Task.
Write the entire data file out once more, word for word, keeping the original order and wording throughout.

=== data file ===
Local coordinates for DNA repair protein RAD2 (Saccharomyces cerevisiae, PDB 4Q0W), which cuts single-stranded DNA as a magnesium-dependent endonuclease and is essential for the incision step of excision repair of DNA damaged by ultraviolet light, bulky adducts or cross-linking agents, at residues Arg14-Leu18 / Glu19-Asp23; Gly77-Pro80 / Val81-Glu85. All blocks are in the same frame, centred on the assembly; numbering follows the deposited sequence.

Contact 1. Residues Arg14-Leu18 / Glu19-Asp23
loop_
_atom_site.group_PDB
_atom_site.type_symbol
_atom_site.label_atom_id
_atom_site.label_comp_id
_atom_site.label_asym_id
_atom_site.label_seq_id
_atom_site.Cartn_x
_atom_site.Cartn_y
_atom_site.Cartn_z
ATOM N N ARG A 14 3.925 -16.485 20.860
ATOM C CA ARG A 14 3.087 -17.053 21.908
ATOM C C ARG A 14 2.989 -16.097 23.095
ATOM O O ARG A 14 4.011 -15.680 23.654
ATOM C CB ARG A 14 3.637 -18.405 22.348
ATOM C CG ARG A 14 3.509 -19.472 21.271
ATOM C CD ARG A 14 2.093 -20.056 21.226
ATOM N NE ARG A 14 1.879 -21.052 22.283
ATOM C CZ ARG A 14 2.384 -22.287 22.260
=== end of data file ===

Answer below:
Local coordinates for DNA repair protein RAD2 (Saccharomyces cerevisiae, PDB 4Q0W), which cuts single-stranded DNA as a magnesium-dependent endonuclease and is essential for the incision step of excision repair of DNA damaged by ultraviolet light, bulky adducts or cross-linking agents, at residues Arg14-Leu18 / Glu19-Asp23; Gly77-Pro80 / Val81-Glu85. All blocks are in the same frame, centred on the assembly; numbering follows the deposited sequence.

Contact 1. Residues Arg14-Leu18 / Glu19-Asp23
loop_
_atom_site.group_PDB
_atom_site.type_symbol
_atom_site.label_atom_id
_atom_site.label_comp_id
_atom_site.label_asym_id
_atom_site.label_seq_id
_atom_site.Cartn_x
_atom_site.Cartn_y
_atom_site.Cartn_z
ATOM N N ARG A 14 3.925 -16.485 20.860
ATOM C CA ARG A 14 3.087 -17.053 21.908
ATOM C C ARG A 14 2.989 -16.097 23.095
ATOM O O ARG A 14 4.011 -15.680 23.654
ATOM C CB ARG A 14 3.637 -18.405 22.348
ATOM C CG ARG A 14 3.509 -19.472 21.271
ATOM C CD ARG A 14 2.093 -20.056 21.226
ATOM N NE ARG A 14 1.879 -21.052 22.283
ATOM C CZ ARG A 14 2.384 -22.287 22.260